The traditional word type-related approach poses didactic problems not only for supporters of the syntax-related approach. The didactic reduction and simplification lead to uncertainty among the students. Not only can you explain capitalization with nouns, you have to look at the entire syntax. The associated didactic approach is called the syntax-related approach. With the syntactic principle, the capitalization at the beginning of the sentence and text is easy to recognize. In the case of a sentence-internal capitalization, however, the position in the text of the word to be capitalized must first be recognized (cf. Müller 2010, p. 71f.). In order to determine whether a word is capitalized, the nominal group is recognized as a sentence member with the help of this approach (cf. Steets 2008, 235 f.). Nominal groups have a core that can be a noun, a noun or a pronoun (see Müller, pp. 71f.). An example of pronouns as the core is the following: " you almost eat everything “(Duden the grammar 2009: 797). Now it is necessary to determine whether the nominal group can be expanded, e.g. with an article or an attribute (see Müller 2010, p.71). Because an indication of capitalization is the ability to attribute the nominal core (cf. ibid. 2014, p. 2). There are various attributes such as genitive attributes: " Europe South. ”Another example is a noun phrase in the accusative that indicates a point in time:“ The session last Monday “(Duden the grammar 2009: 800f.).

4.1 The attribute and extension test

There are various methods for determining the nominal core, such as the article sample, the attribute test or the case sample (cf. Steets 2008, p. 236). The cognitive operators such as rearrange, extend and replace form the basis of the syntax-related approach. With the help of the attribute and extension sample, the students can apply the syntax-related approach (see Müller 2010, p. 164f.). With the extension sample, the pupils test whether words can be extended e.g. with adjectives (see Menzel 2016, p. 213). “The extension sample helps you to discover the core of a nominal group, which at the same time limits the part of the sentence to the right” (Müller 2010, p. 165). At the right edge of the nominal group is the nominal core, at the left edge the article (cf. ibid., P. 164f.). All parts of speech can take the position of the expandable kernel of noun groups. Nouns are always capitalized and are always the expandable core of a noun group (cf. ibid., P. 71). One advantage of these samples is that syntactically motivated capitalization can be conveyed through the students' own independent application (cf. Menzel 2016, p. 214). In the course of the attribute and extension test, one can distinguish the following extensions. Students can use these extensions to determine the case of a word.

"1. Extension of nominal cores by adjective attributes - that is, capitalization: I have a room. Extension: I have one little one Zimmer. "(Müller 2010, p. 73). The students learn that adjectival extensions have the following endings: -e, -en, -em, -er, -es (cf. ibid., P. 73). "2. Adverbial expansion of predicate parts - so no capitalization: My room is small and cozy. Extension: My room is quite small and very cozy. ”(Müller 2010, p. 73). "3. Adverbially used comparatives - so no capitalization: My room is smaller and cozier than that of my brother. ”(cf. ibid., p. 73). Here are the endings that have been learned. However, these do not lead to capitalization of the following word. A similar sentence without a comparative could make the difference clear to the students (cf. ibid. 2010, p. 73). "4. Nouns are cut out - so no capitalization: I have a small room, my brother has a large one. ”(Ibid., P. 74). Extension can be used to show students that great does not follow the attribute but has a capitalized reference word. The attribute is not capitalized (see ibid. P. 74). It is also important to convey to the learner that adjectives that are an extension are given an inflectional ending (cf. Menzel 2016, p. 213). At the end of the development process, the following decision-making aids can be formulated with the students: “If I am not sure whether a word is capitalized in a sentence, I ask myself: Can I put an extension in front of the word? Does the extension have the correct ending, namely -e, -en, -em, -er, -es? If I can answer both questions in the affirmative, the examined word is capitalized. ”(Müller 2010, p. 74).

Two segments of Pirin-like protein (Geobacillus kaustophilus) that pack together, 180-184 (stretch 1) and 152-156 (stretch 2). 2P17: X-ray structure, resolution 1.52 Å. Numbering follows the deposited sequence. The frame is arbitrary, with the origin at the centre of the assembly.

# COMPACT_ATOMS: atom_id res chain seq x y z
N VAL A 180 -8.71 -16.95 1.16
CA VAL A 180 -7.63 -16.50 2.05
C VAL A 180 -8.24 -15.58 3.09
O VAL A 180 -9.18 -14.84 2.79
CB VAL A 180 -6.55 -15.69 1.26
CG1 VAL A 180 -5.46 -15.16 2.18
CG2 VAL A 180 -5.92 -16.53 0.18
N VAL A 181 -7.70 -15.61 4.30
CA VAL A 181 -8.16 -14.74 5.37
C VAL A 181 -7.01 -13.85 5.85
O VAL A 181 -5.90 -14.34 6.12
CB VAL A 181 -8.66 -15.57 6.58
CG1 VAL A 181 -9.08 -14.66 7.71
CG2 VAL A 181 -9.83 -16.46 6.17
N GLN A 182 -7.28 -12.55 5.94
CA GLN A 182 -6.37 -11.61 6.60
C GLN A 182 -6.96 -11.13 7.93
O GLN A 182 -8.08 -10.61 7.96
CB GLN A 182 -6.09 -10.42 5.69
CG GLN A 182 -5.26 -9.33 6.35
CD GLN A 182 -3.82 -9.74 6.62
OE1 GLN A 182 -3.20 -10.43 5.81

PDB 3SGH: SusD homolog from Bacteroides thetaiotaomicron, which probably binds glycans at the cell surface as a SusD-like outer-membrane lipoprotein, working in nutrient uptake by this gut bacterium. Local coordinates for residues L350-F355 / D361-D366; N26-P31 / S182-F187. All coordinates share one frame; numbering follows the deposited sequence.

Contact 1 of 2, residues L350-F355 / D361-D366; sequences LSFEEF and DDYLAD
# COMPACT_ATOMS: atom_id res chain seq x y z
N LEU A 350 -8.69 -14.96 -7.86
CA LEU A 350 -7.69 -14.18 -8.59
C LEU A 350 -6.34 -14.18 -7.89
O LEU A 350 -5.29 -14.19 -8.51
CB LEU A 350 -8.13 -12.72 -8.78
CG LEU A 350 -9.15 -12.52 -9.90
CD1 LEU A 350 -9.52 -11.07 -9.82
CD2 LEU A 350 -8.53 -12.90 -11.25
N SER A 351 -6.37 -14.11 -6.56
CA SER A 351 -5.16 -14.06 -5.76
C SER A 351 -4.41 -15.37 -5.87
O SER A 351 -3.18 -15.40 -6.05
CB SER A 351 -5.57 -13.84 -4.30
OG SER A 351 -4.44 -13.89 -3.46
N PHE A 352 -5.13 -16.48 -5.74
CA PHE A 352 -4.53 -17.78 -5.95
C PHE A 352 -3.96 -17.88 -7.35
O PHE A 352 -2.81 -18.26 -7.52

4.2 The difficulties with the syntax-based approach

The pupils are particularly troubled by those words which form the nucleus of noun groups, although outside of the sentence they do not represent words with noun features. The following sentence is an example: “That green suits her particularly well. ”(Müller 2010, p. 70). It therefore shows that capitalization can only be decided in the context of sentences. To base this decision on the part of speech is not always expedient (cf. ibid., P. 70). In this context it also becomes apparent that it can be a problem for the pupils to determine which capitalized word an article refers to (cf. Mann 2002, p. 58).

One of the other difficulties of the syntax-related approach is that syntactic regulations are not fully taken into account when writing. This can be seen, for example, in terms of quantities.Quantities can be attributed, but there are only a few adjective attributes that can be used, e.g. "a big piece dark chocolate "(Müller 2010, p. 74). However, one can use these quantities as a reference to a noun (cf. Mann 2002, p. 60). In addition, preceding genitive attributes cannot be extended, e.g., Father's books ‘,, Peter's bicycle‘ . If adjectives and participles are used as nouns in idioms, e.g., 'all the best' or 'something special', they cannot be expanded attributively. The indefinite number word is the reason for the capitalization here. The extension can only be done with relative clauses, e.g., There is nothing new here that might interest you ‘. Fixed connections, e.g., cycling ‘,, accept‘, cannot be extended attributively either. Nevertheless, capitalization takes place here, this is probably due to the fact that the verb supplements are prototypical nouns. Connections that cannot be attributed, e.g., by and large ‘, or, essentially‘, are capitalized because the word type-related approach interprets the article capability here very broadly. In the case of the last two problems, the word type-related approach prevailed over the syntactic one. These are new exceptions to the rule that expandable cores are capitalized in the sentence. Violations of these exceptions should be met with tolerance and reference should be made to a process of language change (cf. Müller 2010, pp. 74f.).